Securing a realm with Yubico Two-Factor Authentication

Screen-Prepare-Realm-for-Yubico.png

Make sure that are logged into the GUI as `root@pam`. In the Datacenter section select Authentication, select a realm you want to secure and click Edit (or double-click the realm).

Select `Yubico` as in the `TFA` dropdown box. Three more fields will appear. In our example you'll fill in the following values:

Preparing YubiKeys

In order to use YubiKeys you need to be able to either get a server generated key to the client to configure their YubiKey with, or get a user-generated key to the server to import. Either way you'll want to secure the key while it is travelling instead of sending it plaintext or obscured.

The import utilities provided by the `yubikey-ksm` package will want to decrypt and verify files before importing the contained keys into the database.

To get started read through the following documentation links (you can skip the first one if you already have a GPG key setup for use on the key server):

The rest of this howto will assume you created a GPG key with the name 'YK-KSM Importer'.

Generating a Key as a User

Screen-YubicoOTP-Generated.png

First read through:

To create a key as a user, simply connect your YubiKey and fireup the `yubikey-personalization-gui` program. Select `Yubico OTP`, click `Advanced` and hit the three `Generate` buttons while leaving the default settings.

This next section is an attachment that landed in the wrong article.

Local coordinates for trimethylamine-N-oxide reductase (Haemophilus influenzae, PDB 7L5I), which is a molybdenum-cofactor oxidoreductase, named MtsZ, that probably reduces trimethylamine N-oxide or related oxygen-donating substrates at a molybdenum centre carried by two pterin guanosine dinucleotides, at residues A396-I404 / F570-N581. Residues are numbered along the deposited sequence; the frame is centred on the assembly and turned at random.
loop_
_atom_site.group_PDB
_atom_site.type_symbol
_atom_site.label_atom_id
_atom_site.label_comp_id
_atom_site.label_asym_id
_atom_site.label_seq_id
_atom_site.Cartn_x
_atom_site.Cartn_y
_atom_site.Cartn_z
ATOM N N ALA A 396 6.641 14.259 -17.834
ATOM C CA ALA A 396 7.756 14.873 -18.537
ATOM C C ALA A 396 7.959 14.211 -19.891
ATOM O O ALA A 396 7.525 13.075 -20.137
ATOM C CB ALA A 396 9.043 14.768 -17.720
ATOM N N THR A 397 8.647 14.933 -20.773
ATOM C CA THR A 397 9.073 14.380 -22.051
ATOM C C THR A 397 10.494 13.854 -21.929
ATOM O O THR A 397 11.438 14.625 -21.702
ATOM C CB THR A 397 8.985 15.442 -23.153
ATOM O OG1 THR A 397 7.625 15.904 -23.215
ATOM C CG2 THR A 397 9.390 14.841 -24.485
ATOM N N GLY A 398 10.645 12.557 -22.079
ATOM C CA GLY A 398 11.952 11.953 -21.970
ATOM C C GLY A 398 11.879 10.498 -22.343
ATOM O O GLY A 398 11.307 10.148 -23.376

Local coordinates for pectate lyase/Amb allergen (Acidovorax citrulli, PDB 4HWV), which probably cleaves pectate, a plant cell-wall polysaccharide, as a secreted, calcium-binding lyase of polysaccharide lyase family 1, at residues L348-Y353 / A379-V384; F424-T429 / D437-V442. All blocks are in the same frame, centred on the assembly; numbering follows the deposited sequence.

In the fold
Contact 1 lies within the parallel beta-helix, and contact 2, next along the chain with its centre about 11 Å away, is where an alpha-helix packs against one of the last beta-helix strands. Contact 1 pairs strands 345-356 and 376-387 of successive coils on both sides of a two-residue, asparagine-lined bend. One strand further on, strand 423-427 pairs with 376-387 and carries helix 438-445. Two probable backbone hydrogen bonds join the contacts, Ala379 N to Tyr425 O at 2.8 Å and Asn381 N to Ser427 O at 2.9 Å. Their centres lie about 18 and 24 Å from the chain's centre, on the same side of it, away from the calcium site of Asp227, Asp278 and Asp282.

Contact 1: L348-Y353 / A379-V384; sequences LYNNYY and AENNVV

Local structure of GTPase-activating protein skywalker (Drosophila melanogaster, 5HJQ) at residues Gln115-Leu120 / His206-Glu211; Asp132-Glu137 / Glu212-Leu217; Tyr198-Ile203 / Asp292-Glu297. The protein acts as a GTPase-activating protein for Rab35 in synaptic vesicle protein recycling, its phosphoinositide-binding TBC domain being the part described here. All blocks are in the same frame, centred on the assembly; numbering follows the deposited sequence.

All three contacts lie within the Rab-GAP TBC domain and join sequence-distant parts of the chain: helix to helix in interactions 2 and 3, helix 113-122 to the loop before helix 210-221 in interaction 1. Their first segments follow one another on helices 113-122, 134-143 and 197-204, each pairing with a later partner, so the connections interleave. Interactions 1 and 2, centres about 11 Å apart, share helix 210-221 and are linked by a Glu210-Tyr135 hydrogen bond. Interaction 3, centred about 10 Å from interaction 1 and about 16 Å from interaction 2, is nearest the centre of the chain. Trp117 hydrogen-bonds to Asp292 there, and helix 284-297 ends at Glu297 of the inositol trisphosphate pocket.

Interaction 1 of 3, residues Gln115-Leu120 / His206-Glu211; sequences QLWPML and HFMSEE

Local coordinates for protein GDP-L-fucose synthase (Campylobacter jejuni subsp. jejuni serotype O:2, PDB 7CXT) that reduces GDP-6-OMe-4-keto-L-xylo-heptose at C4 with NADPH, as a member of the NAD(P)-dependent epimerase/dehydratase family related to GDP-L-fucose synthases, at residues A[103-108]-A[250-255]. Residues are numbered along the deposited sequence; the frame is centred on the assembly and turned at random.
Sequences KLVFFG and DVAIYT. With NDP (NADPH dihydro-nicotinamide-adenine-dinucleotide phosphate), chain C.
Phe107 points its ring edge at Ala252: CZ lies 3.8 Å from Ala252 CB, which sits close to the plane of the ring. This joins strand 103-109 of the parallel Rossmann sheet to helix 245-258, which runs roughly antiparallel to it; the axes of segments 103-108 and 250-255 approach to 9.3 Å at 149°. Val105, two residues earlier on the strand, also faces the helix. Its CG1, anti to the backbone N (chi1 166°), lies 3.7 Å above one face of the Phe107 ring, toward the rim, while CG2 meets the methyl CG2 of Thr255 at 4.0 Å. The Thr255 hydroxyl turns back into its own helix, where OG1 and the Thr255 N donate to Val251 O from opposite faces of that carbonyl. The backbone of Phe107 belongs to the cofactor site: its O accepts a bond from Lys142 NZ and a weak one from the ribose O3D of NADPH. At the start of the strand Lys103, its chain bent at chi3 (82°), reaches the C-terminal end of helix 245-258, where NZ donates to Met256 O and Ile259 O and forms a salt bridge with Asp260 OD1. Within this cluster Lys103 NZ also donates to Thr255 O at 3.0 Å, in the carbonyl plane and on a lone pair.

Also make sure you hit the `Write Configuration` button in order to write this key onto the YubiKey.

Now it the GUI should look similar to the screenshot on the right. You need to copy the 3 values (Public Identity, Private Identity and Secret Key) and get them to onto the server over a secure channel. Since this is just a demonstration we'll prepare the file to be imported via `ykksm-import` right away. (Make sure you read through the link about the Key Provisioning Format above). The following is a working example file containing the data from the screenshot on the right. Make sure you fill in the data in the right order. We'll leave the lockpw field blank here. Create the file 'keys-plain.txt':

# ykksm 1
# serialnr,identity,internaluid,aeskey,lockpw,created,accessed[,progflags]
1,hegrtfdufiki,e43254bdfda2,f5dca0ea8e169cb797d87671c0431e1c,000000000000,2016-10-13T09:30:25,
# the end

We now sign and encryt this file with the ykksm server administrator as a recipient.